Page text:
Eurasia

Two Ukrainian Helicopters Shot Down During Offensive

Courtesy: Ukrainian Government

Courtesy: Ukrainian Government

Two Ukrainian government helicopters were shot down on Friday as the Ukrainian government began a crackdown on pro-Russian separatists in an attempt to restore stability to the country.  One of the helicopters was shot down by a surface-to-air-missile, something the Ukrainian government believes demonstrates that Russia is supplying weapons to the separatists.  One pro-Russian fighter was supposedly killed in the first offensive.  The Kremlin has criticized the offensive, saying it demonstrates Ukraine is not serious about peace.

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Two Ukrainian helicopters were shot down Friday as Ukraine launched its first major offensive against the pro-Russia forces that have seized government buildings in the east. The Kremlin said Kiev’s move against the insurgents “destroyed” hopes for peace in the region.

Fighting broke out around dawn near Slovyansk, a city 160 kilometers (100 miles) from the Russian border that has become the focus of the armed insurgency against Ukraine’s interim government. Two helicopter crew were killed in the crashes, both sides said, and a pro-Russia militiaman was reported killed.

One of the helicopters was hit by a surface-to-air missile, the Ukrainian Security Service said, adding that the sophisticated weapon undercut Russia’s claims the city was simply under the control of armed locals. The agency said its forces were fighting “highly skilled foreign military men” in Slovyansk.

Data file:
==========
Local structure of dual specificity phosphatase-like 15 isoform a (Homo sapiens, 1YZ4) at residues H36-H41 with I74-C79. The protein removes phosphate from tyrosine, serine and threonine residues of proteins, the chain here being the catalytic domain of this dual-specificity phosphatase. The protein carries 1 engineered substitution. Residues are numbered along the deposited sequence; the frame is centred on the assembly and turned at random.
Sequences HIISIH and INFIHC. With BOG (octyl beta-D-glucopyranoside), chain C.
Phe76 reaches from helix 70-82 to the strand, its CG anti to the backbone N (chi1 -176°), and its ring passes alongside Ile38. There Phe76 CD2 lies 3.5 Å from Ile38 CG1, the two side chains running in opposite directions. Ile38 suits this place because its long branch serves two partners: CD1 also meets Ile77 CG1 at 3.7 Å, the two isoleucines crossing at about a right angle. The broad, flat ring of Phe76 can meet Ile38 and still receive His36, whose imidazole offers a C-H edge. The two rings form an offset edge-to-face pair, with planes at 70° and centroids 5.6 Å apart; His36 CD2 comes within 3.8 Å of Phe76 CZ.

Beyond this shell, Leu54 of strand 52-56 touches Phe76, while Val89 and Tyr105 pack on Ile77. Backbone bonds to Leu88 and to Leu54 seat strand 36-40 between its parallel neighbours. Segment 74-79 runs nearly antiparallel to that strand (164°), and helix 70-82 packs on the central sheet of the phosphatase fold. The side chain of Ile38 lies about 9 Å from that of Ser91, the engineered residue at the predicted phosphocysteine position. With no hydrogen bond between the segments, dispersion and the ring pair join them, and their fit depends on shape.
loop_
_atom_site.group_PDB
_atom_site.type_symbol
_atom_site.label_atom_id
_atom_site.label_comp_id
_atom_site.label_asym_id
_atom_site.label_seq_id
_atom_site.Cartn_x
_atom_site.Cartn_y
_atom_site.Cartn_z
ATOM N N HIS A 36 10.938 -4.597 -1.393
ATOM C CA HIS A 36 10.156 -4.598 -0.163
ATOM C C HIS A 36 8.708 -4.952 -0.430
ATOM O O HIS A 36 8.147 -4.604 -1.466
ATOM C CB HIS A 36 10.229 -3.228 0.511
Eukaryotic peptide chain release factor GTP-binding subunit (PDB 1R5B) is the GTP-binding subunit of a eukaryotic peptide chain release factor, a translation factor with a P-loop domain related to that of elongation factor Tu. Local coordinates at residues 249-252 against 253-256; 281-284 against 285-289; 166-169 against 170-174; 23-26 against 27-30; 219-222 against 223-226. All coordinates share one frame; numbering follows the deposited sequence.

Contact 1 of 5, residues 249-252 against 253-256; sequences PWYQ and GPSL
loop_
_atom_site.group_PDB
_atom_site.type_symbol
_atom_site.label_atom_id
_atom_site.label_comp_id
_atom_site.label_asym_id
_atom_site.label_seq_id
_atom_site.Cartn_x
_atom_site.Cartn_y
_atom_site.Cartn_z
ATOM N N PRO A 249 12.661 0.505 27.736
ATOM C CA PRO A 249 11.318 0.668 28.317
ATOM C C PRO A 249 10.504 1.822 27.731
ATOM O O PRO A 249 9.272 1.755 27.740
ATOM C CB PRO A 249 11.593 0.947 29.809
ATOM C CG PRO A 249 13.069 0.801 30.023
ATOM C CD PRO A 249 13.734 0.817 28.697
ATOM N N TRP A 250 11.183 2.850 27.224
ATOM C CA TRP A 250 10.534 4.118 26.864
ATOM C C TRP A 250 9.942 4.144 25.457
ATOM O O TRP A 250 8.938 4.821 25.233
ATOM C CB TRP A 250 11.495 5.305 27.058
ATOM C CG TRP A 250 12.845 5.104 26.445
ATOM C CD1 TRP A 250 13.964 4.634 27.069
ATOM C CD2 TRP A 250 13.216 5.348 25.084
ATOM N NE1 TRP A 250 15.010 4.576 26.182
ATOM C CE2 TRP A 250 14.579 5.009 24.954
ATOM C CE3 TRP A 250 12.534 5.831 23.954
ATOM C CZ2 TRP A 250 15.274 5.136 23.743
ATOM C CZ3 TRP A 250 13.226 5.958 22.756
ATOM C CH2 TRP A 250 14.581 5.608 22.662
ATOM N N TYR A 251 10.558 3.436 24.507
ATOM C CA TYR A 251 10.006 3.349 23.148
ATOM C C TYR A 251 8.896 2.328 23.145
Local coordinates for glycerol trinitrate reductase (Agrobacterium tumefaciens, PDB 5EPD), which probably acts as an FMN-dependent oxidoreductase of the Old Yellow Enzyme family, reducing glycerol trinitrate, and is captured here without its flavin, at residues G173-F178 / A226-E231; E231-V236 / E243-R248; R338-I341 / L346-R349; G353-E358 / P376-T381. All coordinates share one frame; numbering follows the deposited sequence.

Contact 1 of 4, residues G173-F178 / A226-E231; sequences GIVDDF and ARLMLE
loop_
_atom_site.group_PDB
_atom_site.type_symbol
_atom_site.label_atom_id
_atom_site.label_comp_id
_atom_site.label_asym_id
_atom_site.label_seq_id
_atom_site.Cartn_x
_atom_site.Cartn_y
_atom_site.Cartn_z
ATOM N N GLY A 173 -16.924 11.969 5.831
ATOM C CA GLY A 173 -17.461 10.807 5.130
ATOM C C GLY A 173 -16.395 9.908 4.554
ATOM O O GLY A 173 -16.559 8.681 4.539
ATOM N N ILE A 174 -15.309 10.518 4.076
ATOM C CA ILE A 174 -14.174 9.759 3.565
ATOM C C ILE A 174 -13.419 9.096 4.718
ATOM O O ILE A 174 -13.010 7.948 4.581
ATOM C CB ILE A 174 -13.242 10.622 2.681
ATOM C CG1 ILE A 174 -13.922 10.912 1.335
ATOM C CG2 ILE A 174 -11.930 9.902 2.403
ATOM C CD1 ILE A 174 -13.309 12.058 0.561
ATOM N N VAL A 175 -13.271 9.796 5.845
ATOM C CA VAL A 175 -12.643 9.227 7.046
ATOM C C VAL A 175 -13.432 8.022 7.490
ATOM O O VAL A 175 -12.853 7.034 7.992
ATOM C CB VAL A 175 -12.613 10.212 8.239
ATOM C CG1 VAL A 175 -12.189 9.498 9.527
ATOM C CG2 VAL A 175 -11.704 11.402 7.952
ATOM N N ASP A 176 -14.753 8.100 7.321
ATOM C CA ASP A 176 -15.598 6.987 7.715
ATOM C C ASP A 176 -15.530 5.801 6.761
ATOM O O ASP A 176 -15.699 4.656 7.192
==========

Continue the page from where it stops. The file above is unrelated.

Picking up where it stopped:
Russian President Vladimir Putin’s spokesman said the offensive “effectively destroyed the last hope for the implementation of the Geneva agreements” that aimed to defuse the crisis. A day earlier Putin warned Ukraine not to move against the insurgents and said it should withdraw its military from eastern and southern regions.

Ukraine, a nation of 46 million, is deeply divided between those in the west who favor closer ties with Europe and many Russian-speakers in the east who look toward Moscow.

Ukraine has accused Russia of backing the insurgents who have seized government buildings in 10 eastern cities and fears that Moscow is seeking a pretext to invade; Russia has already stationed tens of thousands of troops in areas near the Ukrainian border.

Russian troops backed separatists in Ukraine’s Black Sea peninsula of Crimea in March, then annexed the region after a referendum called for secession.

A deal in Geneva last month aimed to get those who had seized government buildings in Ukraine to leave and calm down the tensions that have prompted the United States and the European Union to slap Russia with sanctions for its actions in Ukraine.

Ukraine’s acting president Oleksandr Turchynov admitted earlier this week that the central government had lost control of the east, and said some government troops and police there were “either helping or cooperating with terrorist organizations.” He said efforts should be focused on preventing the instability from spreading to other parts of the country.

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